View Full Version : crystalspace or ?

08-04-2007, 10:46 PM

Does anyone know if Lightwave objects can be used in the open source Crystalspace http://www.crystalspace3d.org/main/Main_Page ?

If this isn't possible could someone point me to some other open source
game development software. What I would like to do is not really a game but to make a (much) smaller version of what is in Grand Theft Auto, a place to put my architecture and other objects in that I can just walk through.

Any help greatly appreciated.

Thank you,


08-05-2007, 08:20 AM
The info was hidden in a tutorial section.
So you cant use .lwo, but you could convert one to other file types.


I dont use this program, I was just poking around.... while waiting for PIM :)

But dont bother waiting for it if you need to work on something now... or a year from now.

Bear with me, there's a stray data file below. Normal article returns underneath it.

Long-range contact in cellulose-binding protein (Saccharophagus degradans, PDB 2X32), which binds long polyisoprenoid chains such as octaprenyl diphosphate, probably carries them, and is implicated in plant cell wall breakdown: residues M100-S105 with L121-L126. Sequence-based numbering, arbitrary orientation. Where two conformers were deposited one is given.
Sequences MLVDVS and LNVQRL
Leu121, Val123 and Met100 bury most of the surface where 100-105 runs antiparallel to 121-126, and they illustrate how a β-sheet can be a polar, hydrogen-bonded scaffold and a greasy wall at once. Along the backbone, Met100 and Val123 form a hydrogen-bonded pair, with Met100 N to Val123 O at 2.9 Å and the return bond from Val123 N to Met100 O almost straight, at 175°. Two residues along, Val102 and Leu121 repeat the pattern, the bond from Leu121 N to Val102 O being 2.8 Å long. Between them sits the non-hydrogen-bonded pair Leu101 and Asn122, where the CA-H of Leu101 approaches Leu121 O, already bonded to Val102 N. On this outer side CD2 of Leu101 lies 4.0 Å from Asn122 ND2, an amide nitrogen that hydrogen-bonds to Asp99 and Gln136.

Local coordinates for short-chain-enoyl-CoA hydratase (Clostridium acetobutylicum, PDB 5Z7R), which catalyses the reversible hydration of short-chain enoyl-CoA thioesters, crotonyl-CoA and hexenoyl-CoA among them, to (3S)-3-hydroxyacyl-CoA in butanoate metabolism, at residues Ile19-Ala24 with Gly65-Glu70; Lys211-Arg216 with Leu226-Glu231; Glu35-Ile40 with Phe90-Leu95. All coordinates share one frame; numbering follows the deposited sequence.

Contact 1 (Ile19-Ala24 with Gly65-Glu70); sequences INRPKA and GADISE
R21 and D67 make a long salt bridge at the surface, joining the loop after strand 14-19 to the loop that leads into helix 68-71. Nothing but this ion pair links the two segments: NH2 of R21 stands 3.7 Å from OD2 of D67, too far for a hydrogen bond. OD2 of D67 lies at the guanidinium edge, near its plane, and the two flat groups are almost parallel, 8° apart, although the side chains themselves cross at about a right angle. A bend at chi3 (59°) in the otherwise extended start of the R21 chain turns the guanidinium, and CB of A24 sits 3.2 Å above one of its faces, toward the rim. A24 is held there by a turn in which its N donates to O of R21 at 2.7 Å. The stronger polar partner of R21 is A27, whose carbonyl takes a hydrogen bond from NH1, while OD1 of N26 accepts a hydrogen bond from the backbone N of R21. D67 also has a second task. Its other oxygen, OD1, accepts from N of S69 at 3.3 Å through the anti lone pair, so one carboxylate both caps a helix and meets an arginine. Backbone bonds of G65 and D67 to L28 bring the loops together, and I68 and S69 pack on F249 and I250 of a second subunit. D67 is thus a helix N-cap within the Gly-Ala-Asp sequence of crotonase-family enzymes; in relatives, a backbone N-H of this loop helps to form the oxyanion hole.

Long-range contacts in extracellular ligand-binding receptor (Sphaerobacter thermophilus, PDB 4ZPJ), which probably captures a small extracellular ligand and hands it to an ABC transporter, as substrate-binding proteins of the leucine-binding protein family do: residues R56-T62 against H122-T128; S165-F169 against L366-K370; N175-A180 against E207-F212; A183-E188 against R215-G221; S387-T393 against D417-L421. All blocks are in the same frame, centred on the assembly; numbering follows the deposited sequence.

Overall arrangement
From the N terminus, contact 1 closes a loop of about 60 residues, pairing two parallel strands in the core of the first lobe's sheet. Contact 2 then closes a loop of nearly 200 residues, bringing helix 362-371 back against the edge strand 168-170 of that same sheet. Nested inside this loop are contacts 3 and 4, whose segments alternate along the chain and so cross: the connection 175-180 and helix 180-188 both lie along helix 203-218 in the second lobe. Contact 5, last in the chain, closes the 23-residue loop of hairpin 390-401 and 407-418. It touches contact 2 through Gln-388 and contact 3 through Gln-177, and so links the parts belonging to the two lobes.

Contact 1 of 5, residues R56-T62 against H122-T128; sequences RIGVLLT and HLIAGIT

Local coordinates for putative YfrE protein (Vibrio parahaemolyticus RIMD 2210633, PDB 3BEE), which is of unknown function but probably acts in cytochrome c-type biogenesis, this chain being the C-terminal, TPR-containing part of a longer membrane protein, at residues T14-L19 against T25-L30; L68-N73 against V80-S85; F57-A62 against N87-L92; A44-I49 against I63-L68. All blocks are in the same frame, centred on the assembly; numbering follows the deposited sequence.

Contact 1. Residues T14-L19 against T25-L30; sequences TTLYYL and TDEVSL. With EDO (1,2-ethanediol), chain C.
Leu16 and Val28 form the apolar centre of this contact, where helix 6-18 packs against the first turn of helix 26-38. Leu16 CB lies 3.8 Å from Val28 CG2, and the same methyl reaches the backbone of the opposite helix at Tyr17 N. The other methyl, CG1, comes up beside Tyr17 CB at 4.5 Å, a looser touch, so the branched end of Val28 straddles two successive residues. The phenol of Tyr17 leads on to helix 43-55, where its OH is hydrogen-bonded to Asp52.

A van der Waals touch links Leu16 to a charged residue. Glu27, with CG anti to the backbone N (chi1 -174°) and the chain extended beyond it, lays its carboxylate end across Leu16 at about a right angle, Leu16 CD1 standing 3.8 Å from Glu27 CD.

08-05-2007, 11:02 AM
I bought DX Studio.
It's cheap (non commercial starts at 100$) and very easy to setup.
Full javascript compliant. Physics, 2D and 3D layers etc.
And the developing company is very cooperative and implements feature requests very fast.
At the moment your best bet is .x model and animation import, but since that has problems they work on native loading of LW scenes and objects right now (expect later this year).

There's a free edition (amount of objects is limited to 10 per layer), try this and you will surely be hooked once you've started it.



08-05-2007, 02:22 PM
Myself, I mess with Torque, and Torque has a lightwave exporter for its DTS format which is used for all character models and most objects in the game. :)

08-05-2007, 04:07 PM
if you have a mac, check out unity. not open source but it's pretty cheap ($250 entry). making a walk thru will take all of 10 minutes with no coding and you can publish to a web player with a mouse click. the ide is mac only though.